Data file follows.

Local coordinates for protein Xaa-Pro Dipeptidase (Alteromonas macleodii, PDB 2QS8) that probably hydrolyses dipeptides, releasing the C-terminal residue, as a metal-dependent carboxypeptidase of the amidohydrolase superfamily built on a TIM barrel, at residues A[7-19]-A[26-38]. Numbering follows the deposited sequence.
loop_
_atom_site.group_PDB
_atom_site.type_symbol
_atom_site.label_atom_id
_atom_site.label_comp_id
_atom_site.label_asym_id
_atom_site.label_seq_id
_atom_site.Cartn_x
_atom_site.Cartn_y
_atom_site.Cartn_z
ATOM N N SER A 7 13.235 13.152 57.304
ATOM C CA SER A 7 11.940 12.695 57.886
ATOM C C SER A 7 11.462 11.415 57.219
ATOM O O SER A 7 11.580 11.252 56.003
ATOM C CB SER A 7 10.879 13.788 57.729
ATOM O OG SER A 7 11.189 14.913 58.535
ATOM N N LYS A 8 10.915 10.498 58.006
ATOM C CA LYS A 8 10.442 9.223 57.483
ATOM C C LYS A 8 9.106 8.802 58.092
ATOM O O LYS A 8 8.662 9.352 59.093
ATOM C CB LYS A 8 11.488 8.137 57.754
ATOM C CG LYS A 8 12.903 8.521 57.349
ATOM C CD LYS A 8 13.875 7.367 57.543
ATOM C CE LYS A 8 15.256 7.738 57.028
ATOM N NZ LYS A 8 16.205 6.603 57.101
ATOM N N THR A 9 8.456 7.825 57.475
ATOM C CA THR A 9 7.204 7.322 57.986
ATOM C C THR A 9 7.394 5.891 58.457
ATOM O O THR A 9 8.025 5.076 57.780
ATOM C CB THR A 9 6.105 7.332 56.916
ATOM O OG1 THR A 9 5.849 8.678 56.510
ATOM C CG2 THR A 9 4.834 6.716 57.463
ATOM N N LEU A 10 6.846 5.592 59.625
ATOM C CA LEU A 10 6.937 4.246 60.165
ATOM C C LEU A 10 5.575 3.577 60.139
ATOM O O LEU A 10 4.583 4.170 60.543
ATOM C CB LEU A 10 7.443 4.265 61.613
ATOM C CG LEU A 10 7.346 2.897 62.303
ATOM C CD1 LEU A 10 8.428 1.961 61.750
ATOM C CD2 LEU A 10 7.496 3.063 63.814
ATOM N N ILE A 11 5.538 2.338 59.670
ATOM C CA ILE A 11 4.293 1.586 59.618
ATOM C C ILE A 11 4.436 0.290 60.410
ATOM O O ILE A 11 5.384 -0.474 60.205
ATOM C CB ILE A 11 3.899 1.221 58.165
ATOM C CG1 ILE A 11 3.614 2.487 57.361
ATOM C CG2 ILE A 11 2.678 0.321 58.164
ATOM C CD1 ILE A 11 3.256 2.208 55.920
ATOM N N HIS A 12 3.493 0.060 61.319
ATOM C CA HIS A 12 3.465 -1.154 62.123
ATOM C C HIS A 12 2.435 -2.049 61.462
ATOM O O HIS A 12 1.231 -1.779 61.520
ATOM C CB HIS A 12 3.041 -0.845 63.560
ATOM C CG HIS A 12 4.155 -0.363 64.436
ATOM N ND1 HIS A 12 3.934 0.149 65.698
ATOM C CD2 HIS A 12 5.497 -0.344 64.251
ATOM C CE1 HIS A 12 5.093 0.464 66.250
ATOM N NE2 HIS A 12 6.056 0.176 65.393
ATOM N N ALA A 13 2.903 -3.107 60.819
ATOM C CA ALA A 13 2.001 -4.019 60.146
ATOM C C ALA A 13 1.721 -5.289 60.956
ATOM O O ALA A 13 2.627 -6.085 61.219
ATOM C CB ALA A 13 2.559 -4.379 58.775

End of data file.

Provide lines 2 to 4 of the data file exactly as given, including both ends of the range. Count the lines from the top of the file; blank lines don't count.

loop_
_atom_site.group_PDB
_atom_site.type_symbol